Arizona Group Claims States Have Interest In Protecting Children With Down Syndrome

ST. LOUIS – An Arizona-based organization, Alliance Defending Freedom, filed a friend-of-the-court brief on November 21, with the U.S. Court of Appeals for the 8th Circuit asking it to uphold Missouri’s ability to protect unborn children with Down syndrome.

The brief in Reproductive Health Services of Planned Parenthood of the St. Louis Region v. Parson argues that the state of Missouri has legitimate reasons to prevent abortion, which the organization describes as “fatal discrimination,” from being used as a tool of modern-day eugenics.

“Whatever one’s view on abortion in general, we should all agree that no child should be discriminated against in the womb because of her unique characteristics,” said ADF Senior Counsel Denise Burke. “It’s painfully evident that those with Down syndrome are being targeted for destruction in the womb at overwhelming rates. And if the state cannot protect them, it cannot protect others.”

Attorneys with Alliance Defending Freedom (ADF), argue in their brief that a lower court wrongly decided that the Constitution guarantees the right to kill an unborn child simply because she has or may have Down syndrome. The brief argues that to constitutionalize the ability to destroy children in uterobased solely on attributes some disfavor “coarsens society, undermines the medical profession’s integrity, creates perverse incentives to eliminate rather than help those with unique struggles, and stigmatizes those now living with characteristics that the eugenic-minded wish to eliminate.”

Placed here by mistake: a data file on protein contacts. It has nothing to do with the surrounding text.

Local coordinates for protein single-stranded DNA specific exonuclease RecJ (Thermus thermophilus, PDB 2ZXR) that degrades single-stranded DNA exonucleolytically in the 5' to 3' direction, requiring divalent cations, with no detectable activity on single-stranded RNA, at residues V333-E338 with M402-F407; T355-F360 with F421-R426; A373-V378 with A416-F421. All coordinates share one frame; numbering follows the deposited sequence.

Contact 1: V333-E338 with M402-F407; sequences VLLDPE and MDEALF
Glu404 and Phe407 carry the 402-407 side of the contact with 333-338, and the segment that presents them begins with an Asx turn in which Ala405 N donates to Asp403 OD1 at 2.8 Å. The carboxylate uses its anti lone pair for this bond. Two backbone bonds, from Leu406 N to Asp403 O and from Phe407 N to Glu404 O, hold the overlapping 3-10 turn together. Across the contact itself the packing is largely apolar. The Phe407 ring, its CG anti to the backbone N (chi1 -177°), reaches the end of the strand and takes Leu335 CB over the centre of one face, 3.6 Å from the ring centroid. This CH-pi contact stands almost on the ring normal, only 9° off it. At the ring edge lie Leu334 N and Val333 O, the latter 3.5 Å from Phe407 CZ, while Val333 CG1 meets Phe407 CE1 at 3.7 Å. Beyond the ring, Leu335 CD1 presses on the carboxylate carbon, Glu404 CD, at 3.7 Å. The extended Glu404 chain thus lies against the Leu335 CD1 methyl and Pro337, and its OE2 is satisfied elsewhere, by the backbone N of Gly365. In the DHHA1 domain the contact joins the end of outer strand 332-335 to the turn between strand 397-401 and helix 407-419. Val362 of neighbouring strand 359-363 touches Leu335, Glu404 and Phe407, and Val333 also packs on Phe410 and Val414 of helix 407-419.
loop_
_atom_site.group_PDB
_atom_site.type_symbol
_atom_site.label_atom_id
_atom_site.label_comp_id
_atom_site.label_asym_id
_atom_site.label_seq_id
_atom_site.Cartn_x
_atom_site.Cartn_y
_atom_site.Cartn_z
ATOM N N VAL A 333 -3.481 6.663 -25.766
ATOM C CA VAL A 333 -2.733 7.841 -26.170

“The government must be able to stop a doctor from killing an unborn child simply because she is a girl, has an extra chromosome, or has biracial parents,” said ADF Legal Counsel Samuel Green. “As prenatal testing technologies advance, the eugenic potential for abortion will only increase. The Court should clarify that states can—and should—prohibit eugenic abortions and protect their most vulnerable members from the most extreme discrimination.”

The brief notes that other countries have terminated children diagnosed with Down syndrome at rates as high as nearly 100%, and that medical professionals in the United States abort 67%-90% of those diagnosed with Down syndrome. To stop such tragic occurrences, the brief argues that Missouri “had compelling reasons to act, and it was free to do so. Those with Down syndrome and other vulnerable members of society deserve protection from invidious and fatal discrimination based on their immutable characteristics.”

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